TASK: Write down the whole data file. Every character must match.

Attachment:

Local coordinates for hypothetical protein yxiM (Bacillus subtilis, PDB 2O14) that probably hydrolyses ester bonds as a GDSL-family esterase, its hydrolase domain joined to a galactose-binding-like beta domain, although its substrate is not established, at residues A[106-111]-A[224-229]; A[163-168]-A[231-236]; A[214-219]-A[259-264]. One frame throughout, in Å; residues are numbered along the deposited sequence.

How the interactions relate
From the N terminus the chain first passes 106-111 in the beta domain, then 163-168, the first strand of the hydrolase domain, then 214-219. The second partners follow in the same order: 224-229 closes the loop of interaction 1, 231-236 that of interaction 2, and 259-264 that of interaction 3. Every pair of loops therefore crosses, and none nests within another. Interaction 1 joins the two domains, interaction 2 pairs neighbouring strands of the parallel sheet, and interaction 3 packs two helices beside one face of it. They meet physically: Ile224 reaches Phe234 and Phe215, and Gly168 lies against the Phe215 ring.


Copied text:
Local coordinates for hypothetical protein yxiM (Bacillus subtilis, PDB 2O14) that probably hydrolyses ester bonds as a GDSL-family esterase, its hydrolase domain joined to a galactose-binding-like beta domain, although its substrate is not established, at residues A[106-111]-A[224-229]; A[163-168]-A[231-236]; A[214-219]-A[259-264]. One frame throughout, in Å; residues are numbered along the deposited sequence.

How the interactions relate
From the N terminus the chain first passes 106-111 in the beta domain, then 163-168, the first strand of the hydrolase domain, then 214-219. The second partners follow in the same order: 224-229 closes the loop of interaction 1, 231-236 that of interaction 2, and 259-264 that of interaction 3. Every pair of loops therefore crosses, and none nests within another. Interaction 1 joins the two domains, interaction 2 pairs neighbouring strands of the parallel sheet, and interaction 3 packs two helices beside one face of it. They meet physically: Ile224 reaches Phe234 and Phe215, and Gly168 lies against the Phe215 ring.